Thursday, February 13, 2014

Math problem of the week: Disentanglement Puzzles

Earlier, I blogged about how you make math fun not by making math more like art or dance, but through actual math problems that scratch the puzzle-solving itch. And one of the key puzzle-solving strategies I mentioned was simplification. Something looks horribly messy, like one of those disentanglement puzzles:

And your job is to figure out a clever way to simplify it. It might be a tremendous struggle, but when you figure it out, there's an equally tremendous satisfaction. And a confidence-boosting sense of your own cleverness.

But for simplification, you need complication. And for complication, you need harder math than many kids are exposed to, which in turn would require unfashionable drills in calculation and symbolic manipulation. So puzzle math (along with all the special satisfaction and feelings of cleverness) is a vanishing treat.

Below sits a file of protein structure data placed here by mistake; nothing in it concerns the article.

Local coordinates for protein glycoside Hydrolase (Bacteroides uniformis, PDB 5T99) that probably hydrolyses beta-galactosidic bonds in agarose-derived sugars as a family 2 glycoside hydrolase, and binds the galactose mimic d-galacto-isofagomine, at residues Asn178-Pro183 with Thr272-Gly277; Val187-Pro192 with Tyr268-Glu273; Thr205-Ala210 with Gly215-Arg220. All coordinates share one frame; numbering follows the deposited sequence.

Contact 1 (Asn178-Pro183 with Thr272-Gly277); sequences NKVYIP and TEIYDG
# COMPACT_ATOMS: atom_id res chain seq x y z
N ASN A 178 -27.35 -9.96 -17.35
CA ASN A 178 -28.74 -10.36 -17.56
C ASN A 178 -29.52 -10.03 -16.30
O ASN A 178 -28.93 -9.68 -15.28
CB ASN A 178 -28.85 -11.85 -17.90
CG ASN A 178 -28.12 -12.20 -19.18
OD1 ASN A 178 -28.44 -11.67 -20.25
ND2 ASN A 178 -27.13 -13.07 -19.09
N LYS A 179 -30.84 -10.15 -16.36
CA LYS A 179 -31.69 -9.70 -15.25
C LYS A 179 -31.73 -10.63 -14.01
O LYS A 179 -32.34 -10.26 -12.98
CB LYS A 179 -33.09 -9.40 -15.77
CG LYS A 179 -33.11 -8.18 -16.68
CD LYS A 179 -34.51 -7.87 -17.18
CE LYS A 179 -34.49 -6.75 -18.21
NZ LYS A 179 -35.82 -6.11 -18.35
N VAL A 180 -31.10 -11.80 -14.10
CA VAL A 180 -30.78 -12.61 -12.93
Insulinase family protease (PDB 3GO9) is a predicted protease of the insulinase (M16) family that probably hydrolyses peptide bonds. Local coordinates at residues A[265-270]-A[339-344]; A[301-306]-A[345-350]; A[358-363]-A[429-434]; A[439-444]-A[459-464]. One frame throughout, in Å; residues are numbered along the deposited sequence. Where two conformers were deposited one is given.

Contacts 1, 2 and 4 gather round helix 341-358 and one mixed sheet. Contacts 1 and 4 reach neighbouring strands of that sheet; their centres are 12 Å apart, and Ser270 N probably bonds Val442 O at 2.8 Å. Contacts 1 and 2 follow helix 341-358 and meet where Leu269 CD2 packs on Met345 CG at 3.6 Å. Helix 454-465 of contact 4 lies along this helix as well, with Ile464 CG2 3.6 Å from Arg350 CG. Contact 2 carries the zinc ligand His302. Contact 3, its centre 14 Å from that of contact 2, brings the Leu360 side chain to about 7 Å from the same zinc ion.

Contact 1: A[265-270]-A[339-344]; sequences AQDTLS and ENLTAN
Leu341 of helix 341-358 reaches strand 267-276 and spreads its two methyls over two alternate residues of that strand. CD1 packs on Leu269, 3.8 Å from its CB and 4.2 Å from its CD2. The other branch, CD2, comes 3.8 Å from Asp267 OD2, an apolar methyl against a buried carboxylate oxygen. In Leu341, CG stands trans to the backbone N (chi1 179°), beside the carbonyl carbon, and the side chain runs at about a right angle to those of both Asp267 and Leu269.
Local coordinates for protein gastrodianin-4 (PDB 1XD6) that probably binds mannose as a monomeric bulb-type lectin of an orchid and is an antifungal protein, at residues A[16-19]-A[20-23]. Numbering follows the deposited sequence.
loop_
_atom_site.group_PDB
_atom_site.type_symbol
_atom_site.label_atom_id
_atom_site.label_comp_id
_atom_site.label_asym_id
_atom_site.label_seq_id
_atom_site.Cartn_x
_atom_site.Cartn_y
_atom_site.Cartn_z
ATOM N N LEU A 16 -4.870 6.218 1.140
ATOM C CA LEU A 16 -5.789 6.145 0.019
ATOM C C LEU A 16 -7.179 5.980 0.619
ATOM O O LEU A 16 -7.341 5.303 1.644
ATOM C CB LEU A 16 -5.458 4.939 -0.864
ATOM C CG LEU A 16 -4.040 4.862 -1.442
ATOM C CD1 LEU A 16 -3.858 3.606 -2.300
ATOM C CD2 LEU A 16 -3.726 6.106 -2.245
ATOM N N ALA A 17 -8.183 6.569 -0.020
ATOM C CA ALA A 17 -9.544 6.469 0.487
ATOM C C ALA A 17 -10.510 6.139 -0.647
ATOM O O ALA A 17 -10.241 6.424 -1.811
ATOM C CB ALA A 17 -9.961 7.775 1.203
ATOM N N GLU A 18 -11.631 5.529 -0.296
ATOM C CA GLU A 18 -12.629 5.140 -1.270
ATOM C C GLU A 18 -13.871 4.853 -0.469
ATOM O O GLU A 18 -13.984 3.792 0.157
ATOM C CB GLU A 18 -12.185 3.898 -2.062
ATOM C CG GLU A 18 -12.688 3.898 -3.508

...Except if you’re home schooling and have the luxury of going back in time, say, to 1900s math. Here are some simplification problems my daughter has been working on this week:

While non-mathematical disentanglement puzzles are alive and while, nowhere in America’s contemporary Reform Math Algebra texts do we find any mathematical disentanglement puzzles approaching this level of complexity.

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